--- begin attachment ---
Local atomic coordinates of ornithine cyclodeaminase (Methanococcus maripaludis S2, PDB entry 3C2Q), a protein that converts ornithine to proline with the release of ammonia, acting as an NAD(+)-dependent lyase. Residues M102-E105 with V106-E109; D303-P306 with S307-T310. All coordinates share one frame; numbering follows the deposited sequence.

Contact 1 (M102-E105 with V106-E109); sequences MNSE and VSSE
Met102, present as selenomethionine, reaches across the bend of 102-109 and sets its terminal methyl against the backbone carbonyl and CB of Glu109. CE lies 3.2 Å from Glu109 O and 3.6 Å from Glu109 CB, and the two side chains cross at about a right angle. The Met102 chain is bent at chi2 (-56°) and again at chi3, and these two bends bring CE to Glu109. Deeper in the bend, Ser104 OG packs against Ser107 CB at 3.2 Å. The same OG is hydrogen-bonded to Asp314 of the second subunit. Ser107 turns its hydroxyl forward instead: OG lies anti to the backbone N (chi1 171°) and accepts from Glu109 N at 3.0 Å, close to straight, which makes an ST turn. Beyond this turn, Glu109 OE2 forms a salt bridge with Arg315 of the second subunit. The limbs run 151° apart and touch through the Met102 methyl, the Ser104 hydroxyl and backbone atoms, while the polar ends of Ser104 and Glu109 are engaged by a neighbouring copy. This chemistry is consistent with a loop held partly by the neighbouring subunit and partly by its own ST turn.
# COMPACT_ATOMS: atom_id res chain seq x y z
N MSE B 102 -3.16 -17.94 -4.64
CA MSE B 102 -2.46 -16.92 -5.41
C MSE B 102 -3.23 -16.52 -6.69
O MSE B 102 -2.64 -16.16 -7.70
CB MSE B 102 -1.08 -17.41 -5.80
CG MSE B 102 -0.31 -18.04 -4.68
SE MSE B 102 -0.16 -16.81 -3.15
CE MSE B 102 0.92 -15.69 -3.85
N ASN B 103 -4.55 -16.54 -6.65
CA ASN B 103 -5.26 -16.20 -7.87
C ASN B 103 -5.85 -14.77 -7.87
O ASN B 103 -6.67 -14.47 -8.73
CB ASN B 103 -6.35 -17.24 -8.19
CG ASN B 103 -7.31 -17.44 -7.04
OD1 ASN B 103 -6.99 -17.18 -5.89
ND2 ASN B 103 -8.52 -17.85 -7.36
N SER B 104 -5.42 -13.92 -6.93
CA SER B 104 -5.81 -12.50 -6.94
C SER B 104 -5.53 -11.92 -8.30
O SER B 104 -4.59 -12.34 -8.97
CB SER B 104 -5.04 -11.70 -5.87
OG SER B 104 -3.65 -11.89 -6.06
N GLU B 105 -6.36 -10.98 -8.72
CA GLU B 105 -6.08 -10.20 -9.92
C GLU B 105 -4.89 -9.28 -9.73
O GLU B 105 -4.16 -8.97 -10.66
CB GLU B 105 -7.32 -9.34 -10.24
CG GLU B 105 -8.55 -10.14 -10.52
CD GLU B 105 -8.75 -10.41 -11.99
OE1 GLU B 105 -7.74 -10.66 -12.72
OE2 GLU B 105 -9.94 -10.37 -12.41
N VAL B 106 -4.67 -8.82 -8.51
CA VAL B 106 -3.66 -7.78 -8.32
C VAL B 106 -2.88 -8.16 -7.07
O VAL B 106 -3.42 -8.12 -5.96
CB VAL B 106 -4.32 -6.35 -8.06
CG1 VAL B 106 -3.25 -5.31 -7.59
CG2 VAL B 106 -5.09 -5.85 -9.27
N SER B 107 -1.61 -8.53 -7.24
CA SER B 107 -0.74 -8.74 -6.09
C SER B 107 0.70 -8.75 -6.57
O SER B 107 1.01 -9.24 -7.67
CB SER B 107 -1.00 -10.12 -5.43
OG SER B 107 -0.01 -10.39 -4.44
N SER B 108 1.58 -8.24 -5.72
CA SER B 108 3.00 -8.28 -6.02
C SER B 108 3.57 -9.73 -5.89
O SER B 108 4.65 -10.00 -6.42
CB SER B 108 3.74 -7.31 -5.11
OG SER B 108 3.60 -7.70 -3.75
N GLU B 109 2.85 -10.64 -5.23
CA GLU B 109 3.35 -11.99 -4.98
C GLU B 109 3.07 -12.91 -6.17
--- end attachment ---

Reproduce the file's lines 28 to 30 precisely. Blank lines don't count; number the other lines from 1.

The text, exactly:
CA GLU B 105 -6.08 -10.20 -9.92
C GLU B 105 -4.89 -9.28 -9.73
O GLU B 105 -4.16 -8.97 -10.66